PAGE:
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The Student News Site of Texas A&M University - College Station

The Battalion

The Student News Site of Texas A&M University - College Station

The Battalion

Sophomore LHP Shane Sdao (38) reacts after a strikeout during Texas A&Ms game against Texas at Disch-Falk Field on Tuesday, March 5, 2024. (CJ Smith/The Battalion)
A Sunday salvage
May 12, 2024
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The Northgate district right adjacent to the Texas A&M campus houses a street of bars and other restaurants.  
Programs look to combat drunk driving
Alexia Serrata, JOUR 203 contributor • May 10, 2024
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Junior Mary Stoiana reacts during Texas A&M’s match against Oklahoma at the NCAA Women’s Tennis Regional at Mitchell Tennis Center on Sunday, May 5, 2024. (CJ Smith/The Battalion)
No. 13 A&M upsets No. 5 Virginia in dominant fashion, 4-1
Roman Arteaga, Sports Writer • May 17, 2024

No. 13 Texas A&M women’s tennis met Virginia in the quarterfinal of the NCAA Tournament on Friday, May 17 at the Greenwood Tennis Center...

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Beekeeper Shelby Dittman scoops bees back into their hive during a visit on Friday, April 5, 2024. (Kyle Heise/The Battalion)
Bee-hind the scenes
Shalina Sabih, Sports Writer • May 1, 2024

The speakers turn on. Static clicks. And a voice reads “Your starting lineup for the Texas A&M Aggies is …” Spectators hear that...

Kennedy White, 19, sits for a portrait in the sweats she wore the night of her alleged assault inside the Y.M.C.A building that holds Texas A&M’s Title IX offices in College Station, Texas on Feb. 16, 2024 (Ishika Samant/The Battalion).
'I was terrified'
April 25, 2024
Scenes from 74
Scenes from '74
April 25, 2024
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Farewell from the graduating Battalion staff of 2024
Farewell from the graduating Battalion staff of 2024
The Battalion May 4, 2024

Junior

Macaulay Culkin has come a long way from being Kevin McCallister, the “Home Alone” kid this generation knows so well. As child stars often do, Culkin attracted an enormous amount of fame and then retreated from the spotlight. Now 25, he has reentered the adult world with new acting jobs and his first book, “Junior,” a semi-autobiography complete with a couple of stick-figure doodles. It’s a book full of sporadic, somewhat creative notions, but its incoherency makes it a difficult read.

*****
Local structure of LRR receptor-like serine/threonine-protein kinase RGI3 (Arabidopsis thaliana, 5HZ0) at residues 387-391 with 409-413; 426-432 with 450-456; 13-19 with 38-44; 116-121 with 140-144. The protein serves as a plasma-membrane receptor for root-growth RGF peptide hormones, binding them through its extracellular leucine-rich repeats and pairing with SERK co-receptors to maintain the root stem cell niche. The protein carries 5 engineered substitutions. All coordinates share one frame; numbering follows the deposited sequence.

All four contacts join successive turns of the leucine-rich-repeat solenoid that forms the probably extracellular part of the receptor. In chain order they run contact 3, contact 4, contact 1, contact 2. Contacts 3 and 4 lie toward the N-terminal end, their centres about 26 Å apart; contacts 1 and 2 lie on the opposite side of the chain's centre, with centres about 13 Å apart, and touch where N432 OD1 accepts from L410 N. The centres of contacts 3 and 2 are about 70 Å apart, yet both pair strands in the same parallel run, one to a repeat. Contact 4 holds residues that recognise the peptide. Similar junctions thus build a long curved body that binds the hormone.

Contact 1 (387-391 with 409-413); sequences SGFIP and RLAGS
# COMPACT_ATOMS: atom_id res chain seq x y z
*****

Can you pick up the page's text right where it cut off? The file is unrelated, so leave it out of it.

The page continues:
“Junior” is many things, including the name of Culkin’s alter-ego. There is no plot or continuous storyline. Instead, “Junior” the book is a collection of essays, lists, thoughts, and life experiences, all taken from Culkin, or Junior’s, collective imaginations. The book is sold as an exploration of Culkin’s psyche, which implies a free-flowing, self-conscious, art-for-art’s sake style.
The thing this book is missing, though, is unity – one culminating idea that ties everything together. Just because a brain can think creatively doesn’t mean it promises the same experience for others when all those thoughts are written down. An autobiography, even a semi-one, should take extra care in inviting the reader to be a part of the author’s world. It’s alright to be disjointed and exploratory, but Culkin’s downright aimlessness is very taxing for readers.
The piecemeal, staccato nature of Culkin’s organization makes reading “Junior” feel like driving in stop and go traffic. Culkin will start a story, may or may not finish it, and then the next sentence will be a rhyme or tongue twister. The only parts that feel connected are the endings. There are several, and each one makes sense in itself. These are the most concrete and satisfying sections of the book. After jumping through and in and under Culkin’s mind, it feels nice to have something solid.
However, “Junior” is not all bad. First, Culkin is not a terrible writer. He’s not a great writer, but then again, he disavows his writing abilities in the introduction. At least the reader is forewarned. He is funny in places, a little boring in others, but he’s also casual and emotionally even-keeled. He’s surprisingly not bitter; rather, Culkin seems to be at peace with himself, and that is perhaps the greatest strength of this book.
There are sparks of ingenuity, especially from his lists. For example, he lists “People I like the least” (which includes “everyone who takes acting awards seriously” and “the people who cancelled ‘The Snorks'”) or the “Things to do before I die checklist.” The lists are funny, personal, and sometimes thought-provoking. These are the best opportunities Culkin gives someone to get to know him. The lists have some life experience behind their inclusion.
Culkin does recount some of his life experiences, including growing up with his father, and by his accounts, his family life was a difficult one. However, he chooses to narrate real events or fictional ones by using other people. In creating “Junior” and his other personas, Oscar de la Mancha and the Wembling Warrior, Culkin has only further muddied his waters. More importantly, the last two are random and undeveloped. It feels like another attempt at being an avant-garde artist, and it just doesn’t work.
“Junior” is not what one expects. It would have been easy to write a tell-all book about his life, and that probably would have been interesting to many people. But Culkin instead chose to publish his thoughts, which, as a reader, one must allow him his artistic liberty. The best way to take this book is for what it is, not what you want it to be.

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